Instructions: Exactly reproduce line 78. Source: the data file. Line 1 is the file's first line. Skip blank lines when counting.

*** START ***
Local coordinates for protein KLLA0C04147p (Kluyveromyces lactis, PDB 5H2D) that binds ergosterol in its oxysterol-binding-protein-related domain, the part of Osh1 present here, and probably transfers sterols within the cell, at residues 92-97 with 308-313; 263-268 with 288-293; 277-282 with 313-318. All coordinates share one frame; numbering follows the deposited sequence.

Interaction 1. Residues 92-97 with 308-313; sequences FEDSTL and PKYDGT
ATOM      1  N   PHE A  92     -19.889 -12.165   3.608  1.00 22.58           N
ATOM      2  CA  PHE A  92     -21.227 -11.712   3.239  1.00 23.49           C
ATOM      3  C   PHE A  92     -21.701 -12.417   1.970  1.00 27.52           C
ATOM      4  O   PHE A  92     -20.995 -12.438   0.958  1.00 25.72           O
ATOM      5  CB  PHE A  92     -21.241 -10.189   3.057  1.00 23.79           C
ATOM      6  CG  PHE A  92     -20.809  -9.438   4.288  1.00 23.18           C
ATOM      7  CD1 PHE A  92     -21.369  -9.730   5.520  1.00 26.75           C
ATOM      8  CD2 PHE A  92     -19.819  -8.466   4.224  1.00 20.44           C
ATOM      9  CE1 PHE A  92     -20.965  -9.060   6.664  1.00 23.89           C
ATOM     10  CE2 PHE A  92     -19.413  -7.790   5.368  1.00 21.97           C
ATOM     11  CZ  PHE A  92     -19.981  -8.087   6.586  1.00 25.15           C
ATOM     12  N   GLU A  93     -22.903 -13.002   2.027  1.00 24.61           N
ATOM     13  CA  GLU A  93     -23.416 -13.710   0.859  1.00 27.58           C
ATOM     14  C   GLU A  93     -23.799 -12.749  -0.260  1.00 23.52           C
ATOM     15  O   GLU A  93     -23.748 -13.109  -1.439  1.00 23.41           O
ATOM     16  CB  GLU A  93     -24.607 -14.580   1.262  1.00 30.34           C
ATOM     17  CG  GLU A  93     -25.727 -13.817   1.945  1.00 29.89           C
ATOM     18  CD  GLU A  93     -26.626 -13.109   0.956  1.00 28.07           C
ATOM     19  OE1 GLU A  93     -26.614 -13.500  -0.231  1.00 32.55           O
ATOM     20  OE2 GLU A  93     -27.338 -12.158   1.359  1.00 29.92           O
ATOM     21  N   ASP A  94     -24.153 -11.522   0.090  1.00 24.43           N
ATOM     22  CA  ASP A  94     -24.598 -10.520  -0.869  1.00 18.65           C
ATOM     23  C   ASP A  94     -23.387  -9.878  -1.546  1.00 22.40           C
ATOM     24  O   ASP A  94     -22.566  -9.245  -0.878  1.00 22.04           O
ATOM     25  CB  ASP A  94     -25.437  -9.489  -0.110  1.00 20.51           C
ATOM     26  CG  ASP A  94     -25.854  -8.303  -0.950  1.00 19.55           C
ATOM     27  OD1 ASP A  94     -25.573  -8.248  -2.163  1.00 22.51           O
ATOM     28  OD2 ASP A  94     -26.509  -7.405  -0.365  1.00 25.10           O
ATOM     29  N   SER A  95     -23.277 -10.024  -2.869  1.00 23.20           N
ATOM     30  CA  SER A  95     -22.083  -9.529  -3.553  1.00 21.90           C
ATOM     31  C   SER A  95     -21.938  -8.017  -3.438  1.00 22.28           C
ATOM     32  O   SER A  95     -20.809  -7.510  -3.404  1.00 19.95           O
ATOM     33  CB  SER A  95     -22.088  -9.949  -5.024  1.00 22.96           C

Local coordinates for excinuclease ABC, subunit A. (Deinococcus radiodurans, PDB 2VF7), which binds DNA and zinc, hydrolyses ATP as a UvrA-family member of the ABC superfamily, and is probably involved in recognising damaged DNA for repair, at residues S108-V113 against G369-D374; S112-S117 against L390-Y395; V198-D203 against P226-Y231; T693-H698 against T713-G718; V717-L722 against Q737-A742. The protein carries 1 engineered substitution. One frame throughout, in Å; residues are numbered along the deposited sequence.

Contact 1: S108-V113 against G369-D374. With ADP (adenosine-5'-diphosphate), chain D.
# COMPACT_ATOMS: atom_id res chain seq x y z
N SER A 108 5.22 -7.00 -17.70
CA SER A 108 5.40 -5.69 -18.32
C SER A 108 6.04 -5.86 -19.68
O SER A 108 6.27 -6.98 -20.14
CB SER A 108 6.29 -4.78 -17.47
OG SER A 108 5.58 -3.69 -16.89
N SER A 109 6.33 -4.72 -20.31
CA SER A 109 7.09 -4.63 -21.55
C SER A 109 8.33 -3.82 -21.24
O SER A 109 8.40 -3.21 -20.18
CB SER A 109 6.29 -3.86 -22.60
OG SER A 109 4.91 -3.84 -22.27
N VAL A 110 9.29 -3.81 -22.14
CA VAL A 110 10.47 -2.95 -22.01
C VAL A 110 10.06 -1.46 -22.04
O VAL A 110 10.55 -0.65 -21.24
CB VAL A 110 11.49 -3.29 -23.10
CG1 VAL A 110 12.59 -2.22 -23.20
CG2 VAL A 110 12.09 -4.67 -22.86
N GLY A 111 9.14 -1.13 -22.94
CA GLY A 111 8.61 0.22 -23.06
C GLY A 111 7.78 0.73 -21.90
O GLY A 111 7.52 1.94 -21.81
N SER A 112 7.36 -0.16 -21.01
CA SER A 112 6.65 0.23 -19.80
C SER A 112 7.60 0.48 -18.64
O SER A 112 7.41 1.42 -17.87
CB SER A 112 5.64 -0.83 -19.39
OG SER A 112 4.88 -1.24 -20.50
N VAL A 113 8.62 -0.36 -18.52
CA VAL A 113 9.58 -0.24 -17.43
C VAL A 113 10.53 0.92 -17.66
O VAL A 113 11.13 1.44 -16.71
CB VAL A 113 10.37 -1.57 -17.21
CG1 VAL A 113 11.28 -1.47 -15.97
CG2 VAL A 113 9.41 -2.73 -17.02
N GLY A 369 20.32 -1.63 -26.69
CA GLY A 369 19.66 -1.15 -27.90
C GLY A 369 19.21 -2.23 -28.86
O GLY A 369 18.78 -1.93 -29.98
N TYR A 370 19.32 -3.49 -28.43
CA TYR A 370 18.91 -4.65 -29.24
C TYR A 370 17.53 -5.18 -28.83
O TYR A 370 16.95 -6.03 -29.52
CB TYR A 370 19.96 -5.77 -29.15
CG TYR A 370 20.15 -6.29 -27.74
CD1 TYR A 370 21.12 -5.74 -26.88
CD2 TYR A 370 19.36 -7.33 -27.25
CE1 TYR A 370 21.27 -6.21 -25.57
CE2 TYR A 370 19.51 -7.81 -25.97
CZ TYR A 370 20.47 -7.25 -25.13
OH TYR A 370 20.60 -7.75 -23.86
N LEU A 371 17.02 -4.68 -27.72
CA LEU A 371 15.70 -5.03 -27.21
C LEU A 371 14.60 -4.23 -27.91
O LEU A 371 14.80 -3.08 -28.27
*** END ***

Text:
O GLY A 369 18.78 -1.93 -29.98